Miraflores Palace via Reuters
Venezuelan President Hugo Chavez blows a kiss from the door of an airplane before departing to Cuba at Simon Bolivar airport in Caracas on Dec. 10. Chavez flew to Cuba for cancer surgery, vowing to return quickly, but has not been seen in public since.
MIAMI -- It’s been 40 days since anyone has publicly seen or heard from Venezuela’s President Hugo Chavez.
Keith Rosenn, a law professor at the University of Miami with extensive experience in Latin American legal affairs, asks what is on so many minds: Did Chavez die at some point after flying to Cuba on Dec. 10?
“It’s possible Chavez could be dead for a substantial period of time before we know he’s dead and why he died,” Rosenn said. “He’s in Cuba after all.”
Chavez, in Havana suffering from an unspecified type of cancer, has been treated repeatedly by doctors on the communist island.
The life of Venezuelan president Hugo Chavez from his rise as a lieutenant colonel after his failed coup attempt in 1992.
The Venezuelan leader not only shares a special relationship with brothers Fidel and Raul Castro, but his socialist revolution is modeled in many ways after the Cuban system. Fidel ruled the country from the end of the Cuban revolution until he ceded power to Raul in 2006.
It’s highly unusual for Chavez to be gone from public view this long “for someone who craves attention,” Rosenn said.
Now 58, Chavez has seldom been out of the public eye since he assumed power in early 1999.
A former lieutenant colonel in the Venezuelan military, he grew up poor, only to wind up nationalizing and controlling his country’s vast treasure: oil.
Since assuming power, it’s estimated his country has pumped more than $1 trillion of oil onto the open market, while at the same time sharing his nation’s riches with like-minded leaders in Bolivia, Nicaragua, Peru and Cuba.
If Chavez is dead, his brand of socialism, so-called “Chavismo,” could live on “if the Chavistas who remain, remain united and are committed to his missions,” said Susan Kaufman Purcell, director of the Center for Hemispheric Policy at the University of Miami.
But the mood could shift, she said. Chavez’s power base lies among the poor, the very people who “were lied to” in the past about Chavez’s health, Purcell added.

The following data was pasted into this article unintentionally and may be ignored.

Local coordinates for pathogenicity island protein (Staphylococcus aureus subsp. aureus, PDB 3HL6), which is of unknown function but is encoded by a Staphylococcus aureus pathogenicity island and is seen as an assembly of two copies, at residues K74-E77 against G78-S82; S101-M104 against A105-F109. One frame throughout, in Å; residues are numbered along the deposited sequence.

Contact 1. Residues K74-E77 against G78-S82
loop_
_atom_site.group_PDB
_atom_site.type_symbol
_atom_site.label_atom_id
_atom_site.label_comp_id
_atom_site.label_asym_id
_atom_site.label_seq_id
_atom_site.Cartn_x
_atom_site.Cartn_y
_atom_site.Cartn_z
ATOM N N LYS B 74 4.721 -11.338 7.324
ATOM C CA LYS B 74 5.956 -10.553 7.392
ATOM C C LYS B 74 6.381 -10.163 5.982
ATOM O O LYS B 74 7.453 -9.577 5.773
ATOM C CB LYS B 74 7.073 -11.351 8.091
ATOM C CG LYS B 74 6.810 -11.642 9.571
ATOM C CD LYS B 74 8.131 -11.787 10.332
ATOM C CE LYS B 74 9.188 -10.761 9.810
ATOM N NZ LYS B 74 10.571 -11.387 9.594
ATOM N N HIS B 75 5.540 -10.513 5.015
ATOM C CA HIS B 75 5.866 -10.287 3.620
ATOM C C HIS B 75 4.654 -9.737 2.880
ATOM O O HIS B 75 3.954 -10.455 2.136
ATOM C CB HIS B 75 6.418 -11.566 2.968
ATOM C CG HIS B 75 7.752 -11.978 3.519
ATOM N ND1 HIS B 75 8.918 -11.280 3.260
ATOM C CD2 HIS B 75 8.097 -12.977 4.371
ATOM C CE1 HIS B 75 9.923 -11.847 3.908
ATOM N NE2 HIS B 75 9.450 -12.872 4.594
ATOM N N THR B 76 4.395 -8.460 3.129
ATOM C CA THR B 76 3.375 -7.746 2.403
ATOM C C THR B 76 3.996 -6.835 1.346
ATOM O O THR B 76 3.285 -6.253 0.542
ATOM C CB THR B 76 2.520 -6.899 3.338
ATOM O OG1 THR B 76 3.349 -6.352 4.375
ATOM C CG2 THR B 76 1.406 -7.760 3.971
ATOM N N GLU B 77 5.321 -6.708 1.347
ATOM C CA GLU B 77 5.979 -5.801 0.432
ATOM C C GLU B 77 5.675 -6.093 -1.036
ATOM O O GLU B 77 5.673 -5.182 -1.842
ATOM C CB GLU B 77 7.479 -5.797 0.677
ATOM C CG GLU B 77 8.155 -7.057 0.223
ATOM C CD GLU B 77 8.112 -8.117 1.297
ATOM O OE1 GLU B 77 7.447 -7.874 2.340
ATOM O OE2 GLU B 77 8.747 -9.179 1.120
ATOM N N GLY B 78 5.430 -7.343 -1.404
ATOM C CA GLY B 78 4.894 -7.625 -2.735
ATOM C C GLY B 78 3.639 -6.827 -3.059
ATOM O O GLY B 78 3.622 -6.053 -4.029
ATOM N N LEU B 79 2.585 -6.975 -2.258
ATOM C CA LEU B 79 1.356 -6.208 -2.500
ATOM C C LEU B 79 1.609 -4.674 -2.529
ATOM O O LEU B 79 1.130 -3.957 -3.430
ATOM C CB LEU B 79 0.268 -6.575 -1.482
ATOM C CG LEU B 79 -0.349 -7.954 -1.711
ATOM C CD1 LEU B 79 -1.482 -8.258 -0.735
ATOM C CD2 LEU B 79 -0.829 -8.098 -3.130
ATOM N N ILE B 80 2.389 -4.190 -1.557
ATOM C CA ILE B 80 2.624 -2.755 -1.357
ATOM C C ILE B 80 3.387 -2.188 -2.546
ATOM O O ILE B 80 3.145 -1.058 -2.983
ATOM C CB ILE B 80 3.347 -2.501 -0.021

“People were not prepared for this because Chavez suggested he was cured of cancer when he wasn’t,” she said.
“The U.S. and Venezuela have had a tense relationship, but the business relationship with oil has continued pretty much in place, and barring any sort of unconstitutional change or undemocratic situation after Chavez's death, I would assume that will continue,” she said.
If Chavez is indeed dead, Arias said Chavismo would have a hard time going forward without its founder.
“The movement is named after him, after all,” she said.
Vice President Nicolas Maduro, a former bus driver, is currently in charge.
Some Chavez opponents, such as recent presidential candidate Henrique Carpriles Radonski, contend that Chavez missing his own swearing-in should trigger a new election within 30 days.
“Article 231 says that the elected candidate is to be sworn in as president on Jan. 10, but then the last sentence says if for any unforeseen reason he can not take the oath, then he will be sworn in before the Supreme Tribunal of Justice, but it doesn’t say when,” Rosenn said.
And therein lies wiggle room for Chavez’s backers.
Despite calls for calm from both Chavistas and the opposition, it’s the threat of destabilizing violence that concerns Venezuela watchers in the U.S. most.
After all, unrest in the fourth-largest oil exporter to the United States could have a big impact on Americans.
And with Venezuela’s economy already in disarray and oil exports down by 30 percent in the past 15 years, no matter who is in charge, times ahead in that country are likely to be tough.
“If he’s dead,” Purcell said, “Chavez leaves behind a country that is in pretty bad shape.”
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